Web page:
On being relevant vs. irrelevant (in the 21st century). Part 2 | 679
On being relevant vs. irrelevant (in the 21st century). Part 4 | 677

On being relevant vs. irrelevant (in the 21st century). Part 3 | 678

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Diary of an artist, Tuesday, August 20, 2019

#678 (countdown)

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Copy of Copy of Copy of Adulthood smooth& tasty.

Woke up 5:00 am.

So am I saying that we can live without social media in this day and age? Yes, I believe that in the 21st century one can live without social media presence.

Will it be weird to the majority of people if someone doesn’t have social media presence in the 21st century? If the trend persists and more and more people will be using social media (when the generations of people born prior to social media world will no longer be around) I guess it will be more and more weird.

It’ll be as weird as not having a phone or a TV set in the last decades of the 20th century, or as not having a smartphone today. Or as being a regular middle class family in today’s world and not wanting to send (or not sending) your child to college, or not asking your child what he or she wants to be when he or she grows up, or not talking about people’s youth as the most important time in a person’s life (when the quality of someone’s life will be determined), to use as an example different types of social trends.

But there is always a choice and certain people can choose not to have what everybody else has, not to be in places in which the majority of people are, or not to behave the way the majority behaves.

This (this mimicking other people’s behavior) is especially visible when it comes to being successful in life. The majority of people still understands success the conventional way, and I don’t think it will change anytime soon. They understand it as having something they can show to others as a visible (tangible) proof of their success (or successes). Something which gives you the opportunity to brag.

The public recognition (as an artist or a writer for example), the accolades, the rewards, the followers or the subscribers (at least 10K), the number of views (at least 1M), the invitations to speak or appear here and there, the ability to make shitload of money (and make it look like you do it all with ease — because if you need three jobs for that you still won’t be viewed as someone who’s killing it). Those kinds of things.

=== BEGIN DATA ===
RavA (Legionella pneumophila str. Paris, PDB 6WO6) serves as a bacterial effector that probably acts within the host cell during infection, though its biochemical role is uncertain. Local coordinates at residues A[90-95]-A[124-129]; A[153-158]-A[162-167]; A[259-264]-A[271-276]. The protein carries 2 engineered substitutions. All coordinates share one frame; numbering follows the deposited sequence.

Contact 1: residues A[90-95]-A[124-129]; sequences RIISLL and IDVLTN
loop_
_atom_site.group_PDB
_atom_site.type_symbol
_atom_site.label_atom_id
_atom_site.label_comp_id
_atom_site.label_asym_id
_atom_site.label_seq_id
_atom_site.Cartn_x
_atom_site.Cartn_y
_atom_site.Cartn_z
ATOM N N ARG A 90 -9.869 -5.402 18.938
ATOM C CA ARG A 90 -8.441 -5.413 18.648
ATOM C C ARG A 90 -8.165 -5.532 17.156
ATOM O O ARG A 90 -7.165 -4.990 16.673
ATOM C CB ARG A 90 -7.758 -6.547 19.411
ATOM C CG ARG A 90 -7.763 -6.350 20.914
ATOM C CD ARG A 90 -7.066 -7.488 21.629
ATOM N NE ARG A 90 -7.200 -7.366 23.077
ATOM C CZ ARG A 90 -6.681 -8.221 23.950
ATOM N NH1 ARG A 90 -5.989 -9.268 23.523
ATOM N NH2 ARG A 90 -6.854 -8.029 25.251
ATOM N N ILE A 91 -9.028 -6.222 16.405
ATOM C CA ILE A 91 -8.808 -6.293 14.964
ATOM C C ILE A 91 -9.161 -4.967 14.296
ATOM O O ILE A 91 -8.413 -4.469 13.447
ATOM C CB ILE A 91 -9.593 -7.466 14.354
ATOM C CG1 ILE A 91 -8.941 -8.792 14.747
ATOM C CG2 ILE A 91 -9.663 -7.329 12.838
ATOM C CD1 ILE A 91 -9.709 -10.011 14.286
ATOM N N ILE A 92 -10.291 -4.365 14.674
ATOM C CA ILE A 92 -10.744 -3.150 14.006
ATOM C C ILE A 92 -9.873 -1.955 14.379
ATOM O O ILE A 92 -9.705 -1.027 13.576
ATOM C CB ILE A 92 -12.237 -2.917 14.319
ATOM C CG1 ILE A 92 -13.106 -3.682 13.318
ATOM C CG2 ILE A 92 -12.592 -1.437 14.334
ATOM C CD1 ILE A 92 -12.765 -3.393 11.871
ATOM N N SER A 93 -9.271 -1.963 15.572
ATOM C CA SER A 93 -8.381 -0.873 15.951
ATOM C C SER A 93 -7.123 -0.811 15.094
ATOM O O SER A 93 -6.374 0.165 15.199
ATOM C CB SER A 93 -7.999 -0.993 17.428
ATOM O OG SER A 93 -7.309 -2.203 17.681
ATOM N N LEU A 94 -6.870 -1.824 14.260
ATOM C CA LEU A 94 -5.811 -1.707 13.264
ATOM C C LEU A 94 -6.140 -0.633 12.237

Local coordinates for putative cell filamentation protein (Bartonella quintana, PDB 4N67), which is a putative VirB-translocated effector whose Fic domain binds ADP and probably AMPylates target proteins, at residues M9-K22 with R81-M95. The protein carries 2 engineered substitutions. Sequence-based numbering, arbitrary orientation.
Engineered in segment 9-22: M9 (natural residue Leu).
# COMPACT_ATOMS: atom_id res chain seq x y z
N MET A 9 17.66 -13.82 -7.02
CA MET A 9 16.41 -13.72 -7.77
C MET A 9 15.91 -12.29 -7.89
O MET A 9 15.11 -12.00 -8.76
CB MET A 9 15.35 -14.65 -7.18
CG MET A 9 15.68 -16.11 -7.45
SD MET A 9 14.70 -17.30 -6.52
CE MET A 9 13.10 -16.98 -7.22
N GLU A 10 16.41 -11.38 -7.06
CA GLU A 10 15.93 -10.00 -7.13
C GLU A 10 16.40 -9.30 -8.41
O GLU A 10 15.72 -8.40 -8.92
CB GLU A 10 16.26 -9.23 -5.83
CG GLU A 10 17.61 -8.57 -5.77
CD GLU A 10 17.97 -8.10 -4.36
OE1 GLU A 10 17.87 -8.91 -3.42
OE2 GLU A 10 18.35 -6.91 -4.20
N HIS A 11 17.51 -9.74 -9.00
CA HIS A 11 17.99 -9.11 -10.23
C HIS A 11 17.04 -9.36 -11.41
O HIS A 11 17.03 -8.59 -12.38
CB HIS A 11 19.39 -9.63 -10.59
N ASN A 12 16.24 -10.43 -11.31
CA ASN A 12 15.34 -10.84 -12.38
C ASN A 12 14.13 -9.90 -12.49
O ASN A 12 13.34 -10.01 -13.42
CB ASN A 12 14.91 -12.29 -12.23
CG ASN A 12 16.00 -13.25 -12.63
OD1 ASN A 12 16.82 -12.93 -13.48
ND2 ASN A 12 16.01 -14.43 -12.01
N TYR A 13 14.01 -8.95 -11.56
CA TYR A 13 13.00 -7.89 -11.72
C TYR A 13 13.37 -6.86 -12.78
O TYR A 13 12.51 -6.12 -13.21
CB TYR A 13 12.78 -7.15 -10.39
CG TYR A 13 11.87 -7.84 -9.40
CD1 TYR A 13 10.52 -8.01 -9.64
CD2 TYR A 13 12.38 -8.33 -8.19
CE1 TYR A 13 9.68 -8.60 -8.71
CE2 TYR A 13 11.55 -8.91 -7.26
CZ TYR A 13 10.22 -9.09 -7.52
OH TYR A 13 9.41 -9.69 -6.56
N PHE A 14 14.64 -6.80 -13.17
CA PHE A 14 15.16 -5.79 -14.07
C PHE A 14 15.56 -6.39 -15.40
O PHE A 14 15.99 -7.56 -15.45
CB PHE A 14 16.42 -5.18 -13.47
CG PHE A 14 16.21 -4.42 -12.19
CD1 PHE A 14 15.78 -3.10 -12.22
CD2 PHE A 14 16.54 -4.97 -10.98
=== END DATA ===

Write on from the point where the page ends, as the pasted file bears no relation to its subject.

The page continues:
Chasing money, recognition, growing your following or increasing the number or views seems the goal of the majority of young people nowadays. Why? Because that’s how almost all of them understand success nowadays. Success is when you do or have what the successful people do or have. And who are the successful people? The ones with public recognition (as an artist or a writer for example), accolades, rewards, followers or subscribers (at least 10K), impressive number of views (at least 1M), invitations to speak or appear here and there, ability to make shitload of money (and make it look like you do it all with ease).

It is hard not to fall into this trap. I guess I fell into it myself to a certain degree (and am constantly on the verge of falling deeper and deeper into it).

I call it a trap because to me it is a trap. It’s the same trap as needing a middle class life, needing a college degree, and at a certain point having an established career and in your 40s already being somebody if not in this world then at least in your community, which I guess will be more and more the success symbols of the past as new types of success symbols are replacing them.

Today other things already matter to young people — influencer status, being a YouTube personality (someone many people know from YouTube), number of views, having your own startup, YouTube channel, being a youthpreneur — entrepreneur before you become an adult (I’m not sure this term exists), having some cool small manufacturing company (like your small socially responsible and sustainable clothing company or a brand of natural cosmetics, etc.), traveling the world and writing a blog about it (which you then turn into a book), having your own podcast, meeting celebrities, having passion (or something you’d call your passion), having a work-life balance, working out, eating healthily, having some interesting story to tell (ideally something about your transformation with before and after photos — like when you quit one thing and start something else, divorce your asshole spouse and become a new person, get a life coach who transforms your mindset, etc.). But essentially it’s the same crap. Wanting to prove yourself to others, wanting to be viewed as a successful human being by others. Having those symbols and being able to tell others “Look! I am killing it!”

Audiobooks (since my last diary entry):

Homage to Catalonia by George Orwell (20 min., on YouTube)

YouTube videos and movies (since my last diary entry):

Quentin Tarantino, Director of Kill Bill, Pulp Fiction & More: A Life in Pictures

“If You Really LOVE IT, You Can DO IT!” — Quentin Tarantino — Top 10 Rules

Quentin Tarantino 2014 Interview with Robert Rodriguez (Part 1)

Mindhunter Episode #2.3 (on Netflix) Finished it.

Music for this writing session: Frédéric Chopin (on spotify)